H-1B Filing Tips for FY2019
With less than a month before H-1B petitions are being accepted by USCIS, we have compiled a list of filing tips to make this H-1B season as smooth as possible.
Overview of H-1B:
The H-1B program allows companies in the United States to temporarily employed qualified foreign workers in occupations that require specialized knowledge and a bachelor’s degree or higher in the specific area of expertise. The H-1B cap petition is subject to a congressionally mandated numerical limit of 65,000 each fiscal year (also known as the “regular cap”). An exception to this cap are beneficiaries who have earned a U.S. master’s degree or higher (also known as the “advanced degree exception”) until it exceeds 20,000.
Historically, USCIS has always received more H-1B petitions than required for the actual cap count. In order to select the petitions for processing, the ‘H-1B lottery system’ is used where USCIS runs a computer generated random selection process to choose petitions that would fall within the numerical limit.
If your petition is not selected for lottery, a rejection letter is sent and the filing fee is returned to the employer.
• Complete all sections of the I-129, including H supplement and DC supplement;
• Ensure required fees are submitted;
• Original signatures are required, preferably in black ink, are required ;
• Ensure LCA properly corresponds to the requested position;
• Correct spelling of name, proper format of DOB (XX/XX/XXXX), country of birth, I-94 number;
• Approval Notices for change of status or extensions;
• Recent pay records should be submitted;
• A copy of the H-1B petition should be provided if the beneficiary will be applying for a nonimmigrant visa abroad; If you receive an RFE or NOID, then you should also submit a copy of your response;
• Clearly label all H-1B cap cases on the top margin of Form I-129 with red ink:
o Write ‘Regular Cap’ on petitions subject to the 65,000 regular cap;
o Write ‘C/S Cap’ on Chile/Singapore H-1B petitions;
o Write ‘U.S. Master’s’ on petitions subject to the 20,000 exemption for beneficiaries with U.S. master’s degrees or higher.
Common Requests for Evidence (RFE):
Common RFE requests include:
• failure to provide availability of work throughout the requested period;
• failure to provide evidence of the H-1B specialty;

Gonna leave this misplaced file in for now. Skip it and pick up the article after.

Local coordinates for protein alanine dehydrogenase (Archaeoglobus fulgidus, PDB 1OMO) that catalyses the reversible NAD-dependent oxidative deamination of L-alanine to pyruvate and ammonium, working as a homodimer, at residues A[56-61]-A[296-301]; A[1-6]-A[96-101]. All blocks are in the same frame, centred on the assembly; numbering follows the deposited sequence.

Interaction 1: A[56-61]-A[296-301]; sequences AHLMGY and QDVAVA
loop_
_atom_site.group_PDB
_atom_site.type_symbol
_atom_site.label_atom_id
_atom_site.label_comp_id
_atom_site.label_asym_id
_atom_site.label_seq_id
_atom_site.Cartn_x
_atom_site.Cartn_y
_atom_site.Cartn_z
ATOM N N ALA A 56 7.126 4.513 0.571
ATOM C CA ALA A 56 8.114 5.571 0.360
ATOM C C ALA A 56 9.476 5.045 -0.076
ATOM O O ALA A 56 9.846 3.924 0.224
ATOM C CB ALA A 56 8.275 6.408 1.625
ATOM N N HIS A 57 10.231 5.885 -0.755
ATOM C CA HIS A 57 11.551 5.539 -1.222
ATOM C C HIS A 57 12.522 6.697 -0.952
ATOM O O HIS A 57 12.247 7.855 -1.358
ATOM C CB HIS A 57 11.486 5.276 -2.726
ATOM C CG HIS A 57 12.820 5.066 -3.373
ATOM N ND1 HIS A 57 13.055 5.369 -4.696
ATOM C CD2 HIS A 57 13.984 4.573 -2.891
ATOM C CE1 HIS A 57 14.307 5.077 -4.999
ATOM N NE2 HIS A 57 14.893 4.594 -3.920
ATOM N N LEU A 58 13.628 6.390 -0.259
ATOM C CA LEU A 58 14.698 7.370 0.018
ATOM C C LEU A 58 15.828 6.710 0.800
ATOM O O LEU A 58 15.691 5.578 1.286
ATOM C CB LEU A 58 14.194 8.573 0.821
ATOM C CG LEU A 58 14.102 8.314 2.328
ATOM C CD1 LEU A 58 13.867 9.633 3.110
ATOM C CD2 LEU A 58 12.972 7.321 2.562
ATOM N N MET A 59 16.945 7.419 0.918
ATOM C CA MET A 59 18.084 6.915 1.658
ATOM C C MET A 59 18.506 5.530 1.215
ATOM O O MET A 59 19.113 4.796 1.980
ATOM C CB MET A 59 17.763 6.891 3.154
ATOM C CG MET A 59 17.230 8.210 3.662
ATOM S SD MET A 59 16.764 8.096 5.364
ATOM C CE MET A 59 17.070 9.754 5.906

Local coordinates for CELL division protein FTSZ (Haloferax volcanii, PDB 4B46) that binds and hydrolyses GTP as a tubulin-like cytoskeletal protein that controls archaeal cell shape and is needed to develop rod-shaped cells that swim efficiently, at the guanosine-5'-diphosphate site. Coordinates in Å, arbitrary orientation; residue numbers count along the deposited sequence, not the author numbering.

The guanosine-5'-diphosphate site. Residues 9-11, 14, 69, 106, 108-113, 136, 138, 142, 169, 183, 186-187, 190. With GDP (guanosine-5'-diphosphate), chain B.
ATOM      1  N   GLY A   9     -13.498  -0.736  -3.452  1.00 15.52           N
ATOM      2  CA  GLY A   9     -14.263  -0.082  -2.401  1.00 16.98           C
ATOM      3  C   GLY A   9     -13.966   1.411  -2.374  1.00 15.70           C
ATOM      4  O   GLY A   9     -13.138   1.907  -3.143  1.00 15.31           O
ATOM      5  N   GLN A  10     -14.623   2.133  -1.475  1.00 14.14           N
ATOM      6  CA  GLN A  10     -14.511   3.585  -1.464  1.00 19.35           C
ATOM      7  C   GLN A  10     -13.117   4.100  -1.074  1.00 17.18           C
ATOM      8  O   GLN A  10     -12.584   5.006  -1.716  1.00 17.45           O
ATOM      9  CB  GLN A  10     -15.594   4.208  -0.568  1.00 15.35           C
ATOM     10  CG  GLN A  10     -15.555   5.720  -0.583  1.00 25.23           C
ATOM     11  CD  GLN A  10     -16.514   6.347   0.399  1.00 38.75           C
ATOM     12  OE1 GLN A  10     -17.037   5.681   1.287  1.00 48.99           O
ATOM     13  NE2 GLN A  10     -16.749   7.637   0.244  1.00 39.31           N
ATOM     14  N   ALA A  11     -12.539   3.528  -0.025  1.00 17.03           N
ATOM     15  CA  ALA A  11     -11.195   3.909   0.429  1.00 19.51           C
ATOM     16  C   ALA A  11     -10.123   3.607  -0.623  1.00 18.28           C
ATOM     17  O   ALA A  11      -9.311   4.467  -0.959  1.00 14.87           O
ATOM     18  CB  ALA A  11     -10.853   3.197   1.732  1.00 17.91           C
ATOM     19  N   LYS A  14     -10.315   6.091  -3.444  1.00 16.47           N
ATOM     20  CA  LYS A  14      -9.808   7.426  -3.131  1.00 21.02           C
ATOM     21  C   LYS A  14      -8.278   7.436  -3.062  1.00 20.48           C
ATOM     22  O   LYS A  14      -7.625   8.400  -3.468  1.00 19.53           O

• failure to provide maintenance of status;
• failure to provide evidence of recapture dates;
• failure to provide evidence that LCA corresponds to the position; and
• failure to evidence legitimate Employer-Employee relationship.
Frequently Asked Questions:
1. When can I file an FY 2019 H-1B Cap-Subject Petition?
USCIS will begin accepting H-1B petitions subject to the FY 2019 cap on April 2, 2018.
2. How long is the Lottery Period?
The lottery period begins on Monday, April 2, 2018 and ends on Friday, April 6, 2018.
3. Will Premium Processing be suspended?
USCIS does not anticipate suspending Premium Processing at this time. The 15-day processing period for Premium Processing will begin on a set date to be released by USCIS.
4. Can the LCA be a photocopy?
Yes, the LCA can be a photocopy. It must be signed and dated upon receipt by the Employer and before submission to USCIS.
5. What are the filing fees?
• The base filing fee for the I-129 Petition is $460
• American Competitiveness and Workforce Improvement Act of 1998 (ACWIA) fee:
o $750 for employers with 1 to 25 full-time equivalent employees, unless exempt
o $1,500 for employers with 26 or more full-time equivalent employees, unless exempt
• Fraud Prevention and Detection Fee
o $500 to be submitted with a request for initial H-1B status or with a request for a beneficiary already in H-1B status to change employers. (This fee does not apply to Chile/Singapore H-1B1 petitions.)
Given the limited number of H-1B visas available, it is crucial that the above filing tips and tricks are followed carefully. For additional questions or inquiries regarding specific H-1B filings, please contact our team of seasoned immigration attorneys at Nguyen and Chen, LLP.